Radiation Mayhem

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Radiation mayhem if Earth's poles flip


January 13, 2003

The North Pole is on the move. Scientists have found large holes appearing in the Earth's magnetic field, suggesting the north and south poles are preparing to reverse positions in a magnetic flip.

A period of chaos could be imminent when compasses no longer point north, migrating animals head in the wrong direction and satellites are burnt up by solar radiation.

The holes lie over the south Atlantic and the Arctic. The changes were revealed after detailed data from the Danish Orsted satellite was analysed. Results were compared with data from earlier satellites.

The speed of the change has surprised scientists. Nils Olsen, of the Centre for Planetary Science in Denmark, one of several centres analysing the data, said the Earth's core appeared to be undergoing dramatic changes. He added: "This could be the state in which the Earth's geodynamo operates before reversing."

The geodynamo is the way the magnetic field is generated: by currents of molten iron flowing around a solid core. Sometimes giant vortices form in the liquid metal and they can change or even reverse the magnetic fields above them.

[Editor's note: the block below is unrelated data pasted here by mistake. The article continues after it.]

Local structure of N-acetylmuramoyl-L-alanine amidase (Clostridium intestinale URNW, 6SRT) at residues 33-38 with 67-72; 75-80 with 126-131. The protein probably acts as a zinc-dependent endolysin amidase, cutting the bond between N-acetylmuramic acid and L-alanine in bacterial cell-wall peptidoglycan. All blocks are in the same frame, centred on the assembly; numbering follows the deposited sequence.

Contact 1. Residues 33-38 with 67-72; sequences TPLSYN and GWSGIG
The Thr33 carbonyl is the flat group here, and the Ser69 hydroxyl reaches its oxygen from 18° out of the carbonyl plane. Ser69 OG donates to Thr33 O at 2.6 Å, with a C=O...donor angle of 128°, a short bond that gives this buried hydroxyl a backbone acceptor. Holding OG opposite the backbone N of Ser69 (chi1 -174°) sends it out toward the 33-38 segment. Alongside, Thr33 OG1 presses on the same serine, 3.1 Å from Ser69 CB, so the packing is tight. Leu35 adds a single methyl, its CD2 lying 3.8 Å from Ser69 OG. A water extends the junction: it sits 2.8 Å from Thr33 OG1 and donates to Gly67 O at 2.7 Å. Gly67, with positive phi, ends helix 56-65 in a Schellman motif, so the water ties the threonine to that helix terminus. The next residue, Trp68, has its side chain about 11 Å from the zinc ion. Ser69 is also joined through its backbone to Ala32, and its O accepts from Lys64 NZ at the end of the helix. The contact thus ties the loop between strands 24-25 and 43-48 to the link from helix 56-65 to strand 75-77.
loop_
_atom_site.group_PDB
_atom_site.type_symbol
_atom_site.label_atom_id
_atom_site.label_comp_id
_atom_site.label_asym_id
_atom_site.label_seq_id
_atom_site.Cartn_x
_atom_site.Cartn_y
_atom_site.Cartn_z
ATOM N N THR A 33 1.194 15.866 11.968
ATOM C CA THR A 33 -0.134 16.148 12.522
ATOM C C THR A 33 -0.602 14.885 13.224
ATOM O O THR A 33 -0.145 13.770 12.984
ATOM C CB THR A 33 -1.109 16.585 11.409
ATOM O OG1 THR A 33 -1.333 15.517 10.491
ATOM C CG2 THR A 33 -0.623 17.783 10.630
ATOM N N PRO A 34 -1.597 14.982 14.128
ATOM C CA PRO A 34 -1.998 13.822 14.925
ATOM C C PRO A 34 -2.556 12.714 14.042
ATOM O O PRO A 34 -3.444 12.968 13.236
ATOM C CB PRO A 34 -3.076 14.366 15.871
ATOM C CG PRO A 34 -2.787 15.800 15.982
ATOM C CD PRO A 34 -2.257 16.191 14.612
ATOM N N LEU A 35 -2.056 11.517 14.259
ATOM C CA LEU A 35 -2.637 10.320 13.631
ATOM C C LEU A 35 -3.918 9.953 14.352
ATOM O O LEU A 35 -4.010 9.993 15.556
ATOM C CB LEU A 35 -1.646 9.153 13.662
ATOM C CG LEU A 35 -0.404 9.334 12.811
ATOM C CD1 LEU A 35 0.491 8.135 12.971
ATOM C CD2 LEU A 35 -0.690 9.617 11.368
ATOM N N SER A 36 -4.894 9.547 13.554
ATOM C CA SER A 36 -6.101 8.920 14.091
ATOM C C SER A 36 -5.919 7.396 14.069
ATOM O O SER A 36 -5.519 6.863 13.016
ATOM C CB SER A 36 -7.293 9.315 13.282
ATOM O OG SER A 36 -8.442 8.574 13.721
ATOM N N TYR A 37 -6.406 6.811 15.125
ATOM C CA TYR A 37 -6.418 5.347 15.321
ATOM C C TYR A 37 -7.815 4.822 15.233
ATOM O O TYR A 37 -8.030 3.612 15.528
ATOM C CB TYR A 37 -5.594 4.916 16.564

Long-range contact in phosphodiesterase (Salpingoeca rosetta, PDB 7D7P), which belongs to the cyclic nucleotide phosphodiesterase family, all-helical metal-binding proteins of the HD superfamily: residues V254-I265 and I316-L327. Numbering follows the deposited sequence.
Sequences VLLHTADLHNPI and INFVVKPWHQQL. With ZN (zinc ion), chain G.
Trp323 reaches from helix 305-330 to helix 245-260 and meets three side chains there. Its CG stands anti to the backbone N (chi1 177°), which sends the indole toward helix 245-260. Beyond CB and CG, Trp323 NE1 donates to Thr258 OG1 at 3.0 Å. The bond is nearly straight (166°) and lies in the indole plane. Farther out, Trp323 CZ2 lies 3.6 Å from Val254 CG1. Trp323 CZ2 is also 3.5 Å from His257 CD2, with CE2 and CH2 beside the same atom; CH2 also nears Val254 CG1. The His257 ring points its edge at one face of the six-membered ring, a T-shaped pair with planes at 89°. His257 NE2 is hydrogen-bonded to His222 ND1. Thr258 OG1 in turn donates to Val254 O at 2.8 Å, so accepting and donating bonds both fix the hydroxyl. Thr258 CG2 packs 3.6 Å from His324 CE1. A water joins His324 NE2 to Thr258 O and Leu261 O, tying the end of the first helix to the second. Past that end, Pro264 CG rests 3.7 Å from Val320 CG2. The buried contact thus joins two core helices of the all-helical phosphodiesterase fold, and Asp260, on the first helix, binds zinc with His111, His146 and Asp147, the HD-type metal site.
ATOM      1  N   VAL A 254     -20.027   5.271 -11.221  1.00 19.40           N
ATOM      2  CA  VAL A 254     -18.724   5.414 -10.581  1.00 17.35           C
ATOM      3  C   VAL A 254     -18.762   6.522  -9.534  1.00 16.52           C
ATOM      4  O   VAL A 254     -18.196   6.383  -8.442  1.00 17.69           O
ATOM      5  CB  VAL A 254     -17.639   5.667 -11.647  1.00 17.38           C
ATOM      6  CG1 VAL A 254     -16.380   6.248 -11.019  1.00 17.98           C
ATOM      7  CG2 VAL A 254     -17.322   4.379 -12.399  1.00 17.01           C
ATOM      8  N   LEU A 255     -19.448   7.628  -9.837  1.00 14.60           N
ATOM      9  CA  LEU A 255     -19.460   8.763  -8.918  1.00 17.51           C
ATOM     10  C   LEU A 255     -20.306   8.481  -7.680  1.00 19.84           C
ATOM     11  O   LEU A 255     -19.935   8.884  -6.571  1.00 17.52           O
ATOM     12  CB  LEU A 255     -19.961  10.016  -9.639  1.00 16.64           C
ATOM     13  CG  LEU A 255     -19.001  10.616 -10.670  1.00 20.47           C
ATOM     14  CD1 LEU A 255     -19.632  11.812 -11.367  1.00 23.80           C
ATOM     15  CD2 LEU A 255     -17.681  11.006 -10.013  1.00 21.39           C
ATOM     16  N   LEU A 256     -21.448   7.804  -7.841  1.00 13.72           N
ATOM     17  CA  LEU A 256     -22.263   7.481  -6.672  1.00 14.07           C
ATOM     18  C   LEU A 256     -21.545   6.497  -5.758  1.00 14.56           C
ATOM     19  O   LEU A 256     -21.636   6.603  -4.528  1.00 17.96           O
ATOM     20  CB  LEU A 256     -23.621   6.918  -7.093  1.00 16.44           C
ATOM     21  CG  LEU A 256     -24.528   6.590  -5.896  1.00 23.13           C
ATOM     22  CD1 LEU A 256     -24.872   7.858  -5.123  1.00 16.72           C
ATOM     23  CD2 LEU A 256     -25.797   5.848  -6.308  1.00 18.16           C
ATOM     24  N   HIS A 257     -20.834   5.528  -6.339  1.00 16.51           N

Olsen's team believes vortices have formed beneath the North Pole and south Atlantic. If they become powerful enough they could reverse all the other currents, causing the north and south poles to switch places.

Andy Jackson, a specialist in geomagnetism at Leeds University, said a change was long overdue: "Such flips normally happen every 500,000 years, but it has been 750,000 years since the last one."

The change could affect humans and wildlife.

The magnetosphere gives vital protection against searing solar radiation that would otherwise sterilise Earth.

Although the magnetic field would probably not disappear altogether, it may weaken while the poles switch. The resulting surge in radiation could cause cancers, reduce crops and confuse migrating animals, including whales and pigeons.

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Prelude To A Pole Shift

The article above indicates that upheavals within the Earth's core are causing anomalies in the magnetic field surrounding the planet. The assumption is that the magnetic poles are about to flip. But these changes in the magnetic field surrounding the Earth reflect changes in mass and the flow of electrified magma convection currents that circulate between the Earth's core and the surface of the planet. The changes in the magnetic field of the planet are symptomatic of the resulting changes to the electrical properties that project the magnetic field about the planet. As such, these are the first indications of an impending geophysical pole shift and not simply a geomagnetic pole shift as the article above speculates. These shifts in mass within the planet are altering the weight distribution within the spinning Earth. When these become great enough as to offset rotational balance, a geophysical pole shift will result. Geomagnetic anomalies are therefore the first symptoms of an impending geophysical pole shift.

 

Copyright 2010 Tim Stouse
Last modified: December 10, 2010
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